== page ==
Elizabeth tried to listen without rolling her eyes. How many times had she heard this conversation? Her mother continued oblivious to the fact that her daughters were tuning her out.Pride_&_Prejudice_(2005)_Bennet_sisters_screenshot

“Remember that one guy that was interested in you, my dear Jane. Oh, he wrote such wonderful poems! I wonder what had happened to him.”

“Maybe because we do not have dowry, mother.” Elizabeth pointed out.

Mrs. Bennett ignored Elizabeth’s comment. “You are so beautiful Jane. You will most likely marry the best man.”

At that moment Lydia came into the room and threw herself down on the couch. She sighed loudly. “I am so bored.” She said with a pout on her face. “Mr. King was not in town.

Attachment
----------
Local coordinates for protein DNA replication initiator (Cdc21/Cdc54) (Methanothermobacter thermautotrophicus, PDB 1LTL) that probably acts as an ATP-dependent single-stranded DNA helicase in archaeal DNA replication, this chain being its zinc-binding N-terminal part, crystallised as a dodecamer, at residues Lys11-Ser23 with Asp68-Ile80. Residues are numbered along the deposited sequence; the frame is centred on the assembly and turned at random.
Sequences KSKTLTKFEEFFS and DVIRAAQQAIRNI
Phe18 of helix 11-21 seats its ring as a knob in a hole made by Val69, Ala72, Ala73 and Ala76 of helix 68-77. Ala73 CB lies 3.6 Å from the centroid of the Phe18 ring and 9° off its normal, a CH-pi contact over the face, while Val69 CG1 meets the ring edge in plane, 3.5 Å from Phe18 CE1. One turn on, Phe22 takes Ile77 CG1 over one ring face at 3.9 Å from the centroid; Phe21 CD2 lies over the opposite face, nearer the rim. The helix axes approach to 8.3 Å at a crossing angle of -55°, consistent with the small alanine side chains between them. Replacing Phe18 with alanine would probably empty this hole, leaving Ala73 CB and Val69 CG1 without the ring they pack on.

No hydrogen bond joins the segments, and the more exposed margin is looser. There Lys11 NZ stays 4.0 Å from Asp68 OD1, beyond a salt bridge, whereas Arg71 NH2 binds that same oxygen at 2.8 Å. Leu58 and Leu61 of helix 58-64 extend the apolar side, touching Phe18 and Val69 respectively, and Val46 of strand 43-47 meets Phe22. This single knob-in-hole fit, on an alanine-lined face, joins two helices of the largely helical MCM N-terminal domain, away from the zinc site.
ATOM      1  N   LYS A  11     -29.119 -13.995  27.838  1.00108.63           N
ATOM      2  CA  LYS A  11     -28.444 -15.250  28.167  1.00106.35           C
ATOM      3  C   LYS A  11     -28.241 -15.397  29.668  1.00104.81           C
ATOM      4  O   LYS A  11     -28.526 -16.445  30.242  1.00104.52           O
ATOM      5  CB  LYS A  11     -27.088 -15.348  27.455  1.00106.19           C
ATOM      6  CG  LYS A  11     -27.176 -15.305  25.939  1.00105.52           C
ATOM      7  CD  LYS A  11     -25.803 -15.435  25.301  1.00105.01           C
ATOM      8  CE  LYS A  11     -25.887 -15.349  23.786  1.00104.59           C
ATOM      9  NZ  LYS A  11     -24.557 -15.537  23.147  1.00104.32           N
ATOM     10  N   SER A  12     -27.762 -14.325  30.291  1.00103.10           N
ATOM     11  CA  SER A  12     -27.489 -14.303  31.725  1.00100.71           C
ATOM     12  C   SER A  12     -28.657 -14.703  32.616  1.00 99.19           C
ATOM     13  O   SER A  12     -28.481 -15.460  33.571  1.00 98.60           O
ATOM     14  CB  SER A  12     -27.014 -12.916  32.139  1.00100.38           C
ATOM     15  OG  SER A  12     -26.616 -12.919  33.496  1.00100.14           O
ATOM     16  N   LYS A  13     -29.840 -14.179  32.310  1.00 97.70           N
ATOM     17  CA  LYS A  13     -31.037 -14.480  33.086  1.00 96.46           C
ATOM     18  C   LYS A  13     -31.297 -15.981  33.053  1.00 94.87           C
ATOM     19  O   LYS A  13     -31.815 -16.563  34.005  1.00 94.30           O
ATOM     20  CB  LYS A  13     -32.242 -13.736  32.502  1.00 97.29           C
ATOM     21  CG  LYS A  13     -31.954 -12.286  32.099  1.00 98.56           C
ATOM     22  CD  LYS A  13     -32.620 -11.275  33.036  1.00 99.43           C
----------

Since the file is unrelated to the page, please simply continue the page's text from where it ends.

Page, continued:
“I am sorry, my dear. I know you were looking forward to seeing Mr. King. Maybe you will see him at the ball?” Mrs. Bennett came over to soothe her daughter’s hair. Lydia looked up brightly and then jumped up.

“Jane, can I borrow that bonnet of yours. You know, the one with the blue ribbon on it?”

“What is wrong with your bonnet, Lydia?” Elizabeth asked impatiently.

Lydia turned her pouting face towards Elizabeth. “It won’t work with what I am wearing.”

“Yes, you can wear it Lydia.” Lydia profusely thanked Jane before running off down the hall.

“Why do you allow her to wear your things, Jane?” Elizabeth asked. “I would not allow her to wear anything of mine.”

“She is young. She needs it more than me.” Jane looked down tiredly at the needlepoint in her lap, “I might never get married. Better to give her the advantages.”

Elizabeth sat without commenting. Would anyone want to marry a girl with a title, but no inheritance?